Panel speaks on building ‘green’ for sustainability

Allie Kolechta

Implementing sustainable features with the future of a company in mind is the best way to maximize their economic benefits, said Gregory P. Fuller, chief operating officer at real estate firm Granite Properties.

On Tuesday, six panelists and moderator R.G. “Jerry” Converse of law firm Fulbright & Jaworski L.L.P. discussed methods of increasing the economic benefits of sustainability features added to buildings.

Sustainable features that contribute to “green” construction, such as solar panels, provide future economic benefits such as reduced energy costs when implemented correctly, Fuller said.

“The longer you’re going to stay, the more you can utilize the sustainability aspect for financial benefits,” he said. “We’re doing it for the employee base, we’re doing it for potential business, and if you’re doing it for all the right reasons, you can maximize your return.”

To increase the economic benefits of sustainability, the actual structure of the building should be secondary to the organization that will purchase, lease or construct the building, said Betsy del Monte, director of sustainability at architecture firm The Beck Group.

“Sustainability probably wasn’t thought about when this school [UT] was built, but here we are and it’s still serving its function,” she said. “Any building that is going to be occupied and is going to get the benefits of not just the reduced operational costs, but also the increased performance, is going to get additional economic benefits.”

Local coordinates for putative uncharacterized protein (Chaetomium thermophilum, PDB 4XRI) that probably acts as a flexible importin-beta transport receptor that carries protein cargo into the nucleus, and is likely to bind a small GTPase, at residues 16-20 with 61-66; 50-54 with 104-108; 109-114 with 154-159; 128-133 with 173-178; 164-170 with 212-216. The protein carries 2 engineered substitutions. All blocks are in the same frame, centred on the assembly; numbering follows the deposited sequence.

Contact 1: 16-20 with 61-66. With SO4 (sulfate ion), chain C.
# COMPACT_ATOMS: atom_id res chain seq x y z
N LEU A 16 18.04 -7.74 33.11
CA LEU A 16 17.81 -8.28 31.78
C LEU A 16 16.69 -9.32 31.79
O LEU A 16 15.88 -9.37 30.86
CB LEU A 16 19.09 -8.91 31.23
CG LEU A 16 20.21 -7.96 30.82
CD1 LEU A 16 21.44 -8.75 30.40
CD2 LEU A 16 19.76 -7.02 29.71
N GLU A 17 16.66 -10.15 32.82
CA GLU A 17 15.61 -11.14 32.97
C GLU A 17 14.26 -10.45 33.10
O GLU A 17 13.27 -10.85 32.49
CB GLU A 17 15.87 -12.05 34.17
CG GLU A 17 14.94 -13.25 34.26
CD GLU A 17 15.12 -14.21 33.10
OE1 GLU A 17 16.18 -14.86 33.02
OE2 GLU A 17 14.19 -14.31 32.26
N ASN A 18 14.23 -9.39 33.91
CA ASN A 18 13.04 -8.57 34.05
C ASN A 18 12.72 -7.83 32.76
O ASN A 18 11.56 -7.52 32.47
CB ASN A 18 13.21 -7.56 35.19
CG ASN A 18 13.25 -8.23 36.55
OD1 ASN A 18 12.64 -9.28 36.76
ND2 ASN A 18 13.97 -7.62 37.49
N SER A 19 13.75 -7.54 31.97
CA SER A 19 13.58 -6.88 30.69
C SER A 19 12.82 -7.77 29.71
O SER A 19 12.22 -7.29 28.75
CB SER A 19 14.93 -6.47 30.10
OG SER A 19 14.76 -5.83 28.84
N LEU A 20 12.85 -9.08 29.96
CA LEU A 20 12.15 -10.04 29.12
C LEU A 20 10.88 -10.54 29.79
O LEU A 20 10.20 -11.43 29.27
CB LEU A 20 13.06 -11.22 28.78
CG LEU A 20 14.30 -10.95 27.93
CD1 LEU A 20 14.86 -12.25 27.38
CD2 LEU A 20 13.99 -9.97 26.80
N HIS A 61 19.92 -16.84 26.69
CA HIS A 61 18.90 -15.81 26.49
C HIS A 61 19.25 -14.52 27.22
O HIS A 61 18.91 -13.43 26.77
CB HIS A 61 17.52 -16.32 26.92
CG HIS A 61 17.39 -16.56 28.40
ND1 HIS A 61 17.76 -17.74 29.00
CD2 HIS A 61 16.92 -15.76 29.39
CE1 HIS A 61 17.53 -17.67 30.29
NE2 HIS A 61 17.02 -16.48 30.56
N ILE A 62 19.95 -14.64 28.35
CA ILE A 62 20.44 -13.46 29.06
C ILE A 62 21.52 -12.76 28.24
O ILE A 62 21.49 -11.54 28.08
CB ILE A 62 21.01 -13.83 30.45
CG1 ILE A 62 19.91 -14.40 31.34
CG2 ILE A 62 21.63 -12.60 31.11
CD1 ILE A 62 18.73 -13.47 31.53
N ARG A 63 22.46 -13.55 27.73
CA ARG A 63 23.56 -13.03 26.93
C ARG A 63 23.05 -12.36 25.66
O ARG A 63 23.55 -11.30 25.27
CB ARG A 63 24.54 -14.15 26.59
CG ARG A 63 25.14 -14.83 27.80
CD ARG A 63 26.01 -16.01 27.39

Adding sustainable features to a project at the last minute is the most expensive way to construct a building, del Monte said. Thinking ahead is the simplest way to reduce costs of adding sustainable structures to a building, she said.

“There’s an element of education that has to happen within our companies,” she said. “We work very hard to educate completely throughout our firms so that each of our employees understands a project so that when we put it into play, every team member knows where we’re headed.”

The panel emphasized the ways different industries look at the problem of sustainability, said architecture graduate student Vince Ho. While architecture has a stronger focus on innovation, architects often overlook the emphasis businesses place on profit, she said.

“You want to be able to implement sustainability in the world so you need to know how the other industry is thinking and operating,” she said. “Architecture doesn’t approach the problem with the same concentration on profit as business, but there’s a kind of freedom that comes with that. If you always just predict what is profitable, then you might not move on and do something more innovative.”